Stewardship in Islam

Education viewed from the perspective of Islam should be influenced by the way the totality of its social, political and religious systems is organised and the worldview that underpins it. Thus, to understand the ethical requirements which would guide a researcher in education or their educational research, it is useful to consider the status of humans and the responsibility given to them.

A fundamental source of ethics for some Muslims will be revelation, i.e., the Qur’ān. Islam is believed to be a complete way of life (Al-A’ali 2008), and therefore, ethical codes would have a wider remit. Muslims consider humans to be representatives of God (Qur’ān 1997 Chapter 2: verse 30). This status of humans is further elevated by the knowledge given and acquired by them and through which they are able to benefit materially and spiritually. Therefore, a Muslim is a steward and a trustee who will be accountable (Rahman 1980). This means that abuse and oppression of all kinds would be questionable. Therefore, in practice, humans are to use all materials for the betterment of social and economical spheres of life within this responsibility. In the light of the above, for research purposes, some ethical codes may take on a more holistic framework for Muslim researchers. In terms of accountability, responsibility and utility, a Muslim researcher would be expected to include consideration of God’s wishes, in addition to those of their participants, funders, ethics review committees, gatekeepers and others. For those conducting research, the issue of maintaining relationships is not only familiar but also significant. Researchers are required to maintain good relationships with all concerned: supervisors, participants, stakeholders, publishers and others. The scope of this relationship becomes wider for a Muslim researcher as they would be expected to maintain their relationship with God in conducting their research by fulfilling their duties to God as well. Taken from this perspective, research related to education and other disciplines would be guided and conducted with universal values such as honesty, openness, integrity, truthfulness, justice and dignity.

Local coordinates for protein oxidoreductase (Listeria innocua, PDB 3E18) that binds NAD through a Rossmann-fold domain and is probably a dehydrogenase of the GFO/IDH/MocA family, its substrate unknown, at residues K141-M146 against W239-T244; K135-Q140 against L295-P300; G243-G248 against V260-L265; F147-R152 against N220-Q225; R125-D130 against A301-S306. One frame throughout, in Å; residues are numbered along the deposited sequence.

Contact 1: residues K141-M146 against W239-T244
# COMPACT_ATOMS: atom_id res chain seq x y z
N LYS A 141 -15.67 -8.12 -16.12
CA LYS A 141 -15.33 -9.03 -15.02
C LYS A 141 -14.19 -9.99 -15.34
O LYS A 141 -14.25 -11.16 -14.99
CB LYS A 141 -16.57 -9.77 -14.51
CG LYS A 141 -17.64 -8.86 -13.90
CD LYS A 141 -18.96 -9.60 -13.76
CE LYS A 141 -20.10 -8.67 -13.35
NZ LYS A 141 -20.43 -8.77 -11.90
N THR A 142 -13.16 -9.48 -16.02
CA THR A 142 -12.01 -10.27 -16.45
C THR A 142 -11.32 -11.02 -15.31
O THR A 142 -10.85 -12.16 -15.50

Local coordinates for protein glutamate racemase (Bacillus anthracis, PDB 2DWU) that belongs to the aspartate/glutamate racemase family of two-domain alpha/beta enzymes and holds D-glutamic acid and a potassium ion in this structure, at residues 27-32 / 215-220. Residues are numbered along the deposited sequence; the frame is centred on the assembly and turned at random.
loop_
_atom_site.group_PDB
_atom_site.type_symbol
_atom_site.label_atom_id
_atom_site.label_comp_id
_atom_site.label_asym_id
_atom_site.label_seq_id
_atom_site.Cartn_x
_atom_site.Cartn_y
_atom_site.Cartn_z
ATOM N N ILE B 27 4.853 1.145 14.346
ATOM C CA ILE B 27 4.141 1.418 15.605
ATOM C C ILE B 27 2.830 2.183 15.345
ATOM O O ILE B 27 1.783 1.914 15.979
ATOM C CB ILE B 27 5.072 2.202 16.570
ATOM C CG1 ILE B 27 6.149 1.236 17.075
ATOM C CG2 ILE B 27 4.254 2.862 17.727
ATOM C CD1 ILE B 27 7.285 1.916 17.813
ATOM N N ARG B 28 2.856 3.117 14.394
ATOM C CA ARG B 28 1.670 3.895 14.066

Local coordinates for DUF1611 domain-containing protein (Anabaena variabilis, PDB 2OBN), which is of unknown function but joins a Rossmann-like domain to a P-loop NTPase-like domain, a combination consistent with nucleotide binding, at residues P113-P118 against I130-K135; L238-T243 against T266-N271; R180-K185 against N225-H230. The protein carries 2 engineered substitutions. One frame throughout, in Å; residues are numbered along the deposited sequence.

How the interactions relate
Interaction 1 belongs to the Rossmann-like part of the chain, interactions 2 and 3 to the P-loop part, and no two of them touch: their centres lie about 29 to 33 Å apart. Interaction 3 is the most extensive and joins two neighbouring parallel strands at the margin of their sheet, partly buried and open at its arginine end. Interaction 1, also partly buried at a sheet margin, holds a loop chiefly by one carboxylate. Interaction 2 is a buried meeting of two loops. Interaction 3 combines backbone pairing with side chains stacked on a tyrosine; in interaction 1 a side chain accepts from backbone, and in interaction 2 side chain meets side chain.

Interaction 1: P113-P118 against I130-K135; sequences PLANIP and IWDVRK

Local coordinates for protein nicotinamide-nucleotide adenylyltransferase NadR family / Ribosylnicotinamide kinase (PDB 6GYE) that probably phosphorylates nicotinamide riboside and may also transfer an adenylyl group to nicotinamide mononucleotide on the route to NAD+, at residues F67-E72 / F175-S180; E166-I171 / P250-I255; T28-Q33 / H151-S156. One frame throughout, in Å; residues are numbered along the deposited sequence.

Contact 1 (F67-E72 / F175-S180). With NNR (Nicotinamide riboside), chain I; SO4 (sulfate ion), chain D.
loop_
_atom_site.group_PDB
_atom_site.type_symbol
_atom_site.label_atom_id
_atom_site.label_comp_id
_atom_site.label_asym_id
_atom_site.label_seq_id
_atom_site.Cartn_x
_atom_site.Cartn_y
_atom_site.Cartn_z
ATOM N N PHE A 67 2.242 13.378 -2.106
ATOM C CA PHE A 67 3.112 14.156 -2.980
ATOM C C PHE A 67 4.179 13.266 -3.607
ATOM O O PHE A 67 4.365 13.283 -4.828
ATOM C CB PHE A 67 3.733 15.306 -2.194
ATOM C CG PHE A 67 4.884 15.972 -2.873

This research involved the study of a university policy concerning the ethical principles and procedures for conducting research. From the perspective of research methodology, as a form of qualitative social research method, documentary analysis is an important and invaluable research tool in its own right and in understanding social action (Mukherji and Albon 2015). Connolly (2016) maintains that this is particularly true in the area of education where educational settings have a wealth of documents. It is concerned with the investigation, analysis and interpretation of data generated from the study of documents and records by researchers to provide meaning around a particular relevant topic. The documents cover an extensive range of different kinds of sources, both public and private. The examination of this policy falls under the public domain category which can be used by organisational ethnographers as part of their study (Bryman 2016).

There is a range of problems faced by researchers carrying out documentary research which require consideration (Mukherji and Albon 2015). The policy is genuine and is considered authentic and meaningful, as it is clear and comprehensible to researchers. Nevertheless, it is important to recognise that the document is the work of a group of people who are credited with producing it, and, as such, it is likely to have a particular perspective which these people want to convey (Bryman 2016). The document has integrity and was considered credible as it was free from distortions and mistakes, being an official policy of the university produced for students and employees and publicly available with the aim of guiding research. Nevertheless, it cannot be regarded as giving an objective account of a state of affairs (Bryman 2016). In relation to its representativeness, it is noted that the policy does not represent the entirety of existing related documents on the subject which the ethics committee of the university might have.